Citizens' Issues
Power theft: Why we need to introduce tamper-proof electricity connections

Efforts are being made to tackle power theft which is rampant. There is a need for the introduction of stricter and heavier punishments for corrupt officials who turn a blind eye to such activities


The Power Ministry is now on a war path to increase the generation of power. Ambitious plans are afoot to ensure greater coal production and to make it possible for speedy movement of coal from pitheads to centres of production.


At the same time, efforts are being made to tackle power theft which is rampant. In some states this is said to be as much as 40%.


The government plans to roll out meters on distribution transformers, feeders and consumers in urban areas and the Cabinet has approved the upgrading of old distribution networks, estimated to cost as much as Rs25,300 crore to tackle the rampant theft. This will take several years to complete.


The illegal users, who steal power, with impunity, can do so only with the connivance of crooked electricians and some officials in the electricity distribution companies. These people consider "free power" as their birth right and privilege due to poor policing. This is a big problem mainly due to corrupt officials who turn a blind eye to such activities.


Drawing of power from live overhead lines is a "child's game" and the dangling, loose wires on the roadside are a sore sight. There is no way a law abiding citizen knows if anyone in his own locality is actually drawing "free" power by plugging into the electricity connection junction boxes. This is because these are NOT tamper proof!


Take the case of Karnataka Slum Clearance Board (KSCB). They had completed 1,000 dwelling units in April 2013 and had allowed 900 allottees to "move" in. Almost from day one, these "residents" had been "enjoying" electricity supply! Everyone knows how long it takes to get the connection done and meter installed before the "power" is activated!


The Vigilance Squad officials raided, presumably on a tip off, and found that the residents had not only moved in much earlier to occupy the premises but were also drawing power from a live wire for the previous one and a half years, when the "work" was in "progress"!


Bescom, Bangalore Electricity Company has estimated the theft to be 3,000 kW per month causing a loss of Rs50 lakh, and the total loss is said to be over Rs5 crore during this period!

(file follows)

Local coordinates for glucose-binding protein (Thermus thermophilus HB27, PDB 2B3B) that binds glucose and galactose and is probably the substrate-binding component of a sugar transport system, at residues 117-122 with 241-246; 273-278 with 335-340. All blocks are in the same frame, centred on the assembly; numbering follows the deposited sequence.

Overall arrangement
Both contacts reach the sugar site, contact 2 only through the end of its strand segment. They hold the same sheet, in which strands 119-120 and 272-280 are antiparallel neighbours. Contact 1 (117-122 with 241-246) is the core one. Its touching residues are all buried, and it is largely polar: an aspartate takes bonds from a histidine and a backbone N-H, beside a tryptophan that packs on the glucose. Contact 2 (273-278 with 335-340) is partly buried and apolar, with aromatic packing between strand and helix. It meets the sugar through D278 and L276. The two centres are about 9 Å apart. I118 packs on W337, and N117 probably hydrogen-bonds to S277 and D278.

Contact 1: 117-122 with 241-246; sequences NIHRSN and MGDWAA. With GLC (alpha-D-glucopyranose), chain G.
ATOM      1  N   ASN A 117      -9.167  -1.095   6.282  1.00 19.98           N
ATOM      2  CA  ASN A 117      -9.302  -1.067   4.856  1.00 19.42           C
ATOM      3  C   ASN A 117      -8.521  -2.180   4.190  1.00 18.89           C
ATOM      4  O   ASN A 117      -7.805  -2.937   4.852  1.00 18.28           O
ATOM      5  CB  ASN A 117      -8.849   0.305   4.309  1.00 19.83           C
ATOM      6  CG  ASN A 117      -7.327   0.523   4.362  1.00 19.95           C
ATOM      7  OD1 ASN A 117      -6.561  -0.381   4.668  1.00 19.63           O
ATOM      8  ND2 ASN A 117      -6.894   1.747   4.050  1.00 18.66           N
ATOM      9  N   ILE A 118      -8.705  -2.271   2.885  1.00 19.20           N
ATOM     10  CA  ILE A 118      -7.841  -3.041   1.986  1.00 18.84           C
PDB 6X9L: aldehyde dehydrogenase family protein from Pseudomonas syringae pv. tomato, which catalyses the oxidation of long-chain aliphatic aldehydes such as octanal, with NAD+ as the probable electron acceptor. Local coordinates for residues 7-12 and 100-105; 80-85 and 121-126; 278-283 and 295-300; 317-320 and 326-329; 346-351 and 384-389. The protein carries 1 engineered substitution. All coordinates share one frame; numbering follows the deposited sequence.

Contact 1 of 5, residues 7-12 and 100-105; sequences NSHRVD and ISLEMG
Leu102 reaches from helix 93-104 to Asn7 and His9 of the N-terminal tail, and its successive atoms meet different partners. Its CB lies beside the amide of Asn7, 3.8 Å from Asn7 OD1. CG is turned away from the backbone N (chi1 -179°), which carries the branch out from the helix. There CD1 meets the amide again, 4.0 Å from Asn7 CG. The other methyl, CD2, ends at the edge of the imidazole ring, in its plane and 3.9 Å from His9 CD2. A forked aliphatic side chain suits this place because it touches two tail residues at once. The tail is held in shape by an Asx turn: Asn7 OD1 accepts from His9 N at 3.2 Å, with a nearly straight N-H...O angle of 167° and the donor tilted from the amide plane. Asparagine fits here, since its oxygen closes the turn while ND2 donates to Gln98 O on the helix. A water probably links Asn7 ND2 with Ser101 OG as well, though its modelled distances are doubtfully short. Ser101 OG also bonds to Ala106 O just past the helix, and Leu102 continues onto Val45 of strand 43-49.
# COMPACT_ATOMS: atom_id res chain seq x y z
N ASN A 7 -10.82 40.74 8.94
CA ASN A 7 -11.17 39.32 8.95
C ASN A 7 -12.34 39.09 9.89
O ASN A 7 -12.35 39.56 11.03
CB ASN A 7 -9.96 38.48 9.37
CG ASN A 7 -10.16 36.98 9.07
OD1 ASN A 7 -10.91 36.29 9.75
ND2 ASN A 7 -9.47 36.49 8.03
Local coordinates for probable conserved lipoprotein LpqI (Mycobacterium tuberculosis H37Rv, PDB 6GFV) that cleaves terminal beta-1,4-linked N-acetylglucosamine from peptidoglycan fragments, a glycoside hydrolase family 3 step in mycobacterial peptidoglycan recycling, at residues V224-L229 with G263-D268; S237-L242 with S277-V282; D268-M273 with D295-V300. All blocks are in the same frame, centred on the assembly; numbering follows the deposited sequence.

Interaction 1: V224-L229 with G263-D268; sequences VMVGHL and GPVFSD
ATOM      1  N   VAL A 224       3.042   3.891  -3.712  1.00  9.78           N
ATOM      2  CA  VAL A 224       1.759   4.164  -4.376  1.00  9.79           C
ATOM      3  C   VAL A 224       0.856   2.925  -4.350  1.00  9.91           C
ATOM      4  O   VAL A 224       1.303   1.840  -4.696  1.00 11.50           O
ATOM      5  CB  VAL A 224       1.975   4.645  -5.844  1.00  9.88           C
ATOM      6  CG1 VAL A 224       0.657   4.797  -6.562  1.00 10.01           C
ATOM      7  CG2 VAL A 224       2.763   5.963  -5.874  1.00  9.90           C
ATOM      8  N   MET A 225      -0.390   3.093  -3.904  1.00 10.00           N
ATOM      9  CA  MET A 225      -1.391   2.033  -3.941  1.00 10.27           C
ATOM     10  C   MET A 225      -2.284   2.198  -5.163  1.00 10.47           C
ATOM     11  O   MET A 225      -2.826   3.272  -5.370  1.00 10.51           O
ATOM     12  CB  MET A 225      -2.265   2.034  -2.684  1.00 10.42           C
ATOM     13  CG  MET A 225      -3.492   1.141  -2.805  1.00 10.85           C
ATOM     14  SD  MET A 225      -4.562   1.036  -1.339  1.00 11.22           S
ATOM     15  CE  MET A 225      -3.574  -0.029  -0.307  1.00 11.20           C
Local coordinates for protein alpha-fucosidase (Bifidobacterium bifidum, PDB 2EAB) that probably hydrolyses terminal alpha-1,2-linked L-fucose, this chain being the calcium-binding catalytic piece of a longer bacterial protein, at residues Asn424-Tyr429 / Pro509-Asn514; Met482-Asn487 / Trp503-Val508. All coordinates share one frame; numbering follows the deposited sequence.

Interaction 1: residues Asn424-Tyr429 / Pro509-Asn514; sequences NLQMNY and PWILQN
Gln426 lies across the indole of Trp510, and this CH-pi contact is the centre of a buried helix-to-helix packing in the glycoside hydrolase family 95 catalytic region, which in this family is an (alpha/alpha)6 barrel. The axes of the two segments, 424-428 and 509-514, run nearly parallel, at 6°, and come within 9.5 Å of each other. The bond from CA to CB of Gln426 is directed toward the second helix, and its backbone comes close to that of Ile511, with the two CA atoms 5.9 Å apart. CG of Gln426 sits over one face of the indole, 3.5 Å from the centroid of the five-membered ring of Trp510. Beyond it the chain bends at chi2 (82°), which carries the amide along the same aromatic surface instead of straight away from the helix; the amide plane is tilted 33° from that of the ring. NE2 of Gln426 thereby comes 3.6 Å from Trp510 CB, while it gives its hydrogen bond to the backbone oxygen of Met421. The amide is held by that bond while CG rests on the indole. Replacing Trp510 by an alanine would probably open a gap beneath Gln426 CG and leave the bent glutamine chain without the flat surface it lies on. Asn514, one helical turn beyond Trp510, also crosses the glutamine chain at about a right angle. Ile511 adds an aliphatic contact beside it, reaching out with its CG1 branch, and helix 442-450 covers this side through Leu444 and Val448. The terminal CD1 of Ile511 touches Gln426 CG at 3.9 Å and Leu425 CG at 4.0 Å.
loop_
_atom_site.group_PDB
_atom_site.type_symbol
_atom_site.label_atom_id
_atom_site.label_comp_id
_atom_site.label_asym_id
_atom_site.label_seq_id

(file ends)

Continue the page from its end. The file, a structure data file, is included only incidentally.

Arifulla Khan, Assistant Executive Engineer, Bescom, who unearthed the theft has estimated that between 2,600 kW and 3,000 kW of power has been illegally drawn every month and all these residents who were "enjoying" power had no "meters" installed and the area was at a stage of "sanction" and "execution of transformers", when this matter was uncovered by him.


Further investigations have revealed that the power was being drawn from a live power line that supplied electricity to another layout in JP Nagar. The thieves had used loose wires and cables to carry out this illegal operation. Press reports indicate that the KSCB officials are culpable and the assistant executive engineer, executive engineer and others responsible for the theft". Full investigations are in process.


Section 135 of the Electricity Act, covering illegal tapping, theft and usage of electricity has detailed rules relating to the action that can be taken against such miscreants. From a meagre fine, imprisonment for repeat offender goes to a maximum of 5 years. If this is not a deterrent, it would be good idea to review the rules.


If the Prime Minister is serious to give uninterrupted power supply to the whole country he must ensure that this illegal tapping must be stopped. Hooking on to a live wire and drawing of power through easily openable junction/connection boxes should be prevented by installing tamper-proof meters and introduction of advanced software that can alert sudden increase in power consumption in registered areas where meters have been installed. All the "poojas" and "pandals" where religious function and even marriage functions take place, power is found to be drawn from "live" power lines in the area.


Vigilance Squads must be more vigilant in stopping this illegal practice.